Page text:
Assembly of a protein degradation machine could lead to treatments in cancer, neurological diseases
Kansas State University scientists helped discover new details about an intricate process in cells. Their finding may advance treatments for cancer and neurological diseases.
Kansas State University researchers Jeroen Roelofs, assistant professor, and Chingakham Ranjit Singh, research assistant professor—both in the Division of Biology—led part of the study. Both also are research affiliates with the university's Johnson Cancer Research Center. They worked with colleagues at Harvard Medical School, the University of California-San Francisco and the University of Kansas. The scientific journal Nature recently published the team's observations, titled "Reconfiguration of the proteasome during chaperone-mediated assembly."
The research focused on proteasomes, protein complexes inside the cells of humans and other organisms that help keep the cells healthy.
"The proteasome is a large, molecular machine in the cell that degrades other proteins," Roelofs said. "It's important for protein quality control as well as for the cell's ability quickly remove specific proteins, thereby ensuring the cell's health and proper function."
The goal was to better understand how the various particles inside proteasomes work together to make the proteasomes function—think the gears and components needed, and in what order, to build a working machine. Scientists believe that disruption of two key particles—and consequently a proteasome's ability to work correctly—has implications for cancers as well as various neurological degenerative diseases, such as Parkinson's and Huntington's diseases.
The Nature study built on research that Roelofs made as a postdoctoral research fellow at Harvard Medical School in 2009. He found that proteins called chaperones play a key role in the assembly process of two particles that when connected, gives proteasomes the ability to scrub unwanted proteins from cells. Chaperones act as a foreman for the two particles.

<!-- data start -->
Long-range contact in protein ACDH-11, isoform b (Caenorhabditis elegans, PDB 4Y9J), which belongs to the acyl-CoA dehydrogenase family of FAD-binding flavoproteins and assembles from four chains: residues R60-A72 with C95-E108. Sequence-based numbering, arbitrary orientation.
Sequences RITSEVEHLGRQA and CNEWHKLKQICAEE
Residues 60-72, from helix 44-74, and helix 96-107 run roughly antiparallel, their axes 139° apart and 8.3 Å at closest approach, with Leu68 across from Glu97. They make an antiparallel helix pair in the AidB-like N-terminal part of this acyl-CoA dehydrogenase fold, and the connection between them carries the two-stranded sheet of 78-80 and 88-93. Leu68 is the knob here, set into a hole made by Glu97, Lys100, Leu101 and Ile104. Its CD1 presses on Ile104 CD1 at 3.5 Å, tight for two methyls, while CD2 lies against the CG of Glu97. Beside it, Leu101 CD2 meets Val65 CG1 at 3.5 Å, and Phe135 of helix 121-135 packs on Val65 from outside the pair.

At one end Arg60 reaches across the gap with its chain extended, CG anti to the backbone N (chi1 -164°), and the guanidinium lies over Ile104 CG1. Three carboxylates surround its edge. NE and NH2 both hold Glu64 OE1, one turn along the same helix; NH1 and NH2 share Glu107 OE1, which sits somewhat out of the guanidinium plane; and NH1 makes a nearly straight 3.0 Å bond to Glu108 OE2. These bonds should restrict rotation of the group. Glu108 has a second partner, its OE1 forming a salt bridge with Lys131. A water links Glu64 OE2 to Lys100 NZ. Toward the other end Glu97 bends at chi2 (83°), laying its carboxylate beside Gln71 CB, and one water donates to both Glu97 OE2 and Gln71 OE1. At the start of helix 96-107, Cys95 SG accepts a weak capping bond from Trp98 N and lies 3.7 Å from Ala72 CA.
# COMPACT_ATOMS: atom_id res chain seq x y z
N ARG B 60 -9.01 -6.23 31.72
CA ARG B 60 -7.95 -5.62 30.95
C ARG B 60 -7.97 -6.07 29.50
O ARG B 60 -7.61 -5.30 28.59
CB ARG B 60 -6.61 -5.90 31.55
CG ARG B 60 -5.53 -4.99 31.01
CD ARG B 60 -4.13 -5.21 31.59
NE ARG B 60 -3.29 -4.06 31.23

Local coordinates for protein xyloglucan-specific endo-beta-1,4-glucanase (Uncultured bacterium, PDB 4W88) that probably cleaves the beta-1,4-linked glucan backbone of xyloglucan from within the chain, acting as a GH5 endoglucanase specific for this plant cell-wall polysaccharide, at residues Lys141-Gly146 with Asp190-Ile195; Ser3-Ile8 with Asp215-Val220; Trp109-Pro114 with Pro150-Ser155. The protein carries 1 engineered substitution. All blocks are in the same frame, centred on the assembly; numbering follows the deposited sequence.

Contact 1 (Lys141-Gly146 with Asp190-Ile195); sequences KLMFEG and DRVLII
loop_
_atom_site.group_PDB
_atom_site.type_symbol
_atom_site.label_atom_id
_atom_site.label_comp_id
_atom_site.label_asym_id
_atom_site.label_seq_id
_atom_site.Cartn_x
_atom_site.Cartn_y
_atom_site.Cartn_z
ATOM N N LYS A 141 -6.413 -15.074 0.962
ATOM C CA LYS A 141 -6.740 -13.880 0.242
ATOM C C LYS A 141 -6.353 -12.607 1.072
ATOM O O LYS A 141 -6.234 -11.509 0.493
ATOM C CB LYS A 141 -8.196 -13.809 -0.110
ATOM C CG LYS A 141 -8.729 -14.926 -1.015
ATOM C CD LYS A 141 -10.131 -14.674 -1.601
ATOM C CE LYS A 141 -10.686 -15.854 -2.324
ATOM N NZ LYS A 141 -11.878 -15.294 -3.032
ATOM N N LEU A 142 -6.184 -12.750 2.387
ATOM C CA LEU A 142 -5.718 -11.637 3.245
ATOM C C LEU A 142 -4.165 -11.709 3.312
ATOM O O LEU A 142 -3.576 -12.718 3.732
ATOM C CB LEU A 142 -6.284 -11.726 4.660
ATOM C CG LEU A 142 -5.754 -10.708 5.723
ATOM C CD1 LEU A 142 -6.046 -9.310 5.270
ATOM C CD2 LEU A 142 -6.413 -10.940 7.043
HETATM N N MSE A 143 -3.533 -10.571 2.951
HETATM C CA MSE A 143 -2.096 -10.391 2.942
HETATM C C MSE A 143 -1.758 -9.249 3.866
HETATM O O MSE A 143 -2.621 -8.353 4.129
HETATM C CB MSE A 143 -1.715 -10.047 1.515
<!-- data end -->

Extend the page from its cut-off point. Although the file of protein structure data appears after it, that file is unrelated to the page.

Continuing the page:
One of the findings in the new study is that in addition to acting as a molecular foreman for the two particles, chaperones also control when those two particles come together. Similarly, the scientists found more about the two particles.
The core particle has seven pockets while the regulatory particle has six tails that tuck into those pockets. When docked together, they turn on the proteasome's functionality.
"In the assembly process there is only one tail that actually determines how the core particle and regulatory particle bind together," Roelofs said. "That's surprising because there are six tails, but only one is needed to give specificity, and the docking into the pocket is controlled by the chaperone."
Roelofs believes that the findings may reveal new targets for anticancer drugs, as a chaperone in the human genes is involved in liver cancer. The proteasome inhibitor Bortezomib is used in the treatment of current cancers. Additionally, the information may advance cancer and neurological research by giving scientists new pathways to study and manipulate.
"This is pretty basic research," Roelofs said. "Understanding the basic mechanics can often lead to new pathways for improvement, which is essential when it comes to human health."
Scientists made the findings through a combination of techniques, including Cryo-electron microscopy, X-ray crystallography, yeast genetics, biochemical reconstitution assays and proteasome activity measurements. These techniques helped researchers observe the submicroscopic tails and complex tail-to-pocket binding process, as well as study the role of the chaperones in the core and regulatory particle process.